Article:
What Is a Pediatric Improvement Partnership?

A Pediatric Improvement Partnership is a durable state or regional collaboration of public and private partners that uses the science of quality improvement and a systems approach to improve health care infrastructure and practice. Such partnerships formally exist in states including Alabama, Arizona, Utah, Oregon, Vermont and Washington, DC. Washington Child Health Improvement Partnership (WA-CHIP) is Washington State’s Pediatric Improvement Partnership.

Who is involved in a Pediatric Improvement Partnership?

WA-CHIP brings together key players from across the health care system who can effect desired changes. This includes partners and representatives from state Medicaid, public health, professional organizations, academic institutions, children’s hospitals, healthcare delivery institutions, policymakers, and insurers.

What do Pediatric Improvement Partnerships do?

WA-CHIP actively supports provider capacity to improve child health and to measure performance. We develop and disseminate best practice, and convene state and community partners to improve policy to support best practice. WA-CHIP serves as a convener at the state and local levels.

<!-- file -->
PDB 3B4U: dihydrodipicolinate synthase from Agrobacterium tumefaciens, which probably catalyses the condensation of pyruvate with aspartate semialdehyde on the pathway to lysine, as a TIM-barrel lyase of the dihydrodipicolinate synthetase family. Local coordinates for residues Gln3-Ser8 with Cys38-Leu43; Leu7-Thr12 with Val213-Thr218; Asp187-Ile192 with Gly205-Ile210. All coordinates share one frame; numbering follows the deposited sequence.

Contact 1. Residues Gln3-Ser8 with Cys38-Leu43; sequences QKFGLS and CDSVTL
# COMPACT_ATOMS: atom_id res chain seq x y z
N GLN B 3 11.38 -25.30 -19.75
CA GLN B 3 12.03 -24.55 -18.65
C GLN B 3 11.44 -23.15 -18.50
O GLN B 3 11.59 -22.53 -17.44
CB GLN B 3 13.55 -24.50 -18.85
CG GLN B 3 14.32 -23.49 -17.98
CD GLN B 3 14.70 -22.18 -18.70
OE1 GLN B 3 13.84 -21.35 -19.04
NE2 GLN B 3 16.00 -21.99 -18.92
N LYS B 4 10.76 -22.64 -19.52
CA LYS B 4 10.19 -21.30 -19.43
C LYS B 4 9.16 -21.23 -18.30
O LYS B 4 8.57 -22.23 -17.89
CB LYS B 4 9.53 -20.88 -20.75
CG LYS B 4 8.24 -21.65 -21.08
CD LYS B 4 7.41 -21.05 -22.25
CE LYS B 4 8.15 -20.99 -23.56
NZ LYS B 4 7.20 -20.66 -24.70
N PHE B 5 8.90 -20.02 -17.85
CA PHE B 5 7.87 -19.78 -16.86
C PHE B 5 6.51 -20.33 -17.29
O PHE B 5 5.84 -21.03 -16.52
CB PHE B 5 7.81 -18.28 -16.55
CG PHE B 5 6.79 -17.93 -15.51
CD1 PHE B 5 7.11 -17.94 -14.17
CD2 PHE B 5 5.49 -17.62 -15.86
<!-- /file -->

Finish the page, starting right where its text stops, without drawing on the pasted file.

Our Partnership

The Washington Child Health Improvement Partnership (WA-CHIP) is led by the Washington Chapter of the American Academy of Pediatrics, Seattle Children’s, Public Health – Seattle & King County, and the Washington State Department of Health. WA-CHIP is modeled on the framework developed by the National Improvement Partnership Network (NIPN), a network of over 20 states that have developed Improvement Partnerships to advance quality and transform healthcare for children and their families.


Current Initiatives

First Year Families, 0-5 focus

First Year Families is led by a Steering Committee to advance family well-being and child development in first years of life, and the clinical focus includes work on Perinatal Mood Disorders (2020-2021), Universal Developmental Screening & Early Intervention, Pediatrics Supporting Parents, and Community Health Workers in Pediatric Primary Care. Anticipated/planned future QI projects include:

  • OB-GYN/Pediatrics Partnerships
  • Co-development of primary care improvements for relational health with parent advisors and community stakeholders (2022-2024)
  • A NOWS Toolkit


Champions for Youth, K-12 Focus

Champions for Youth is led by a Steering Committee to ensure primary care, state agencies, and school partnerships advance well-being for school-aged children and adolescents. Our clinical focus includes increasing child and adolescent immunizations (2019-2024) and our community education efforts include increasing family confidence in COVID-19 vaccine (2021-2022) and rapid behavioral health education for primary care providers (2020-2022). Other programmatic activities include:

  • Rural HPV Vaccination Learning Collaborative
  • Somali Parent Voice
  • Partnering with Schools on Chronic Condition Management
  • Behavioral Health Integration in Primary Care
  • Community Health Workers in Primary Care for Behavioral Health